Property and Debt Division in Colorado
Under Colorado law, if parties are unable to agree on the division of their property and debt, the Court will decide how it is divided. When deciding how property and debt will be divided, the Court must look at the factors set forth in Colorado Revised Statutes §14-10-113.
What is Marital Property in Colorado?
Generally, all property acquired during the marriage, other than by gift or inheritance, is considered marital property in Colorado. Also included in marital property is appreciation on separate property (such as an increase in value of a home owned prior to the marriage or the increase in value of a retirement account) and property owned prior to the marriage but transferred into the names of both spouses (such as putting a premarital home into joint tenancy). How property is titled (whose name it is in) has no bearing on whether something is marital property. A court may divide marital property, regardless of how it is titled.
Under Colorado law, debt is also considered marital “property” which must be divided. If a debt was incurred, or increased, during the marriage, the court must divide it between the parties (again, the court may divide marital debt regardless of how it is titled).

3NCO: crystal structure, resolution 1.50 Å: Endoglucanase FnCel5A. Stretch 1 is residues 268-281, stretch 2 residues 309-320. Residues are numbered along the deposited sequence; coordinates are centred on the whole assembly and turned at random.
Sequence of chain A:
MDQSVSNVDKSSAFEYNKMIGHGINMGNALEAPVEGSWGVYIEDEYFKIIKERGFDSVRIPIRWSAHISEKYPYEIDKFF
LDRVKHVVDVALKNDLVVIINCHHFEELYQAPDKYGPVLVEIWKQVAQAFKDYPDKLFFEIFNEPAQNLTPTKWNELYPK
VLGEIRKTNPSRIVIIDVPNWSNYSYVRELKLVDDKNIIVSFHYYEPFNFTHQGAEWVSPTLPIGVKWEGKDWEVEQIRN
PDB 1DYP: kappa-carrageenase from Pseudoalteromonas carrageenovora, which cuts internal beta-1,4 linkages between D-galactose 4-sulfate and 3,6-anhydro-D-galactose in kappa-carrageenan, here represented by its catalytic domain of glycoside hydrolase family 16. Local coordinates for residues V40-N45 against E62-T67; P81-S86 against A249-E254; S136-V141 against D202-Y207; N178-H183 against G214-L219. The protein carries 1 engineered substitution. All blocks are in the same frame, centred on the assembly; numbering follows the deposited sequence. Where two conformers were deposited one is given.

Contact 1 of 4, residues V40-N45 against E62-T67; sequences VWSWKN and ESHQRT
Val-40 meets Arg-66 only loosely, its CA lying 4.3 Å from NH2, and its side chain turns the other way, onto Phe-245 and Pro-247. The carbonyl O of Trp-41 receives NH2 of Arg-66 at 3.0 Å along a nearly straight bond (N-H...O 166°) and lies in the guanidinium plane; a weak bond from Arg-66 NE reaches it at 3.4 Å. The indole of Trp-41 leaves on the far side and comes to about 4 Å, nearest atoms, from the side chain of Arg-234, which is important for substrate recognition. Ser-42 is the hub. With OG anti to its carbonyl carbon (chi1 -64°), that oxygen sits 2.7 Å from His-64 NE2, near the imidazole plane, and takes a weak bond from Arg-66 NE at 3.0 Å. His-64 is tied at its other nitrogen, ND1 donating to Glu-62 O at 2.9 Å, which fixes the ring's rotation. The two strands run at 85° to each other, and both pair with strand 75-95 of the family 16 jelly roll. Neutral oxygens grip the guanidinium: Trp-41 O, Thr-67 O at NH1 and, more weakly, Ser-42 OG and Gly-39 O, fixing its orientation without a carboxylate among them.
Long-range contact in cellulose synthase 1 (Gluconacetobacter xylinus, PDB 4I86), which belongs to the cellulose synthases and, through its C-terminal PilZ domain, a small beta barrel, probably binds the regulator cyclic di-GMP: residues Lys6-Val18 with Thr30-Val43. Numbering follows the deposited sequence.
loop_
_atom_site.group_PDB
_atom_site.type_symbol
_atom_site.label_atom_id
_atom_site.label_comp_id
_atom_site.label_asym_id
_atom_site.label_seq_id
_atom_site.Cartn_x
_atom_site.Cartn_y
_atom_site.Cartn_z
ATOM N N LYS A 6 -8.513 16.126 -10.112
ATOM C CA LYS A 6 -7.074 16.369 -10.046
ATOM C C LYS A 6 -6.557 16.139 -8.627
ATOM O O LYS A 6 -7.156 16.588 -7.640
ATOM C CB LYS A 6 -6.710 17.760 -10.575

How does the Court divide Marital Property in Colorado?
Under Colorado law, a court is to divide marital property ‘equitably’. It is important to note that the term equitable does not necessarily mean ‘equal’. A Court may make an unequal property division if it determines it to be fair under the circumstances in the case. Some of the factors a court can consider are: the contribution of the parties to acquiring the property, including the contribution as a homemaker or stay-at-home parent and the amount of separate (pre-marital) property set aside to each parent.
Special Issues in Property Division
There are many special and unique issues to consider when dividing marital property. Things such as stock options, retirement accounts and trusts require special analysis and consideration.
If you have a question about property and debt division in a divorce, Foothills Family Law offers low-cost no-obligation consultations. Call today to discuss your marital property questions.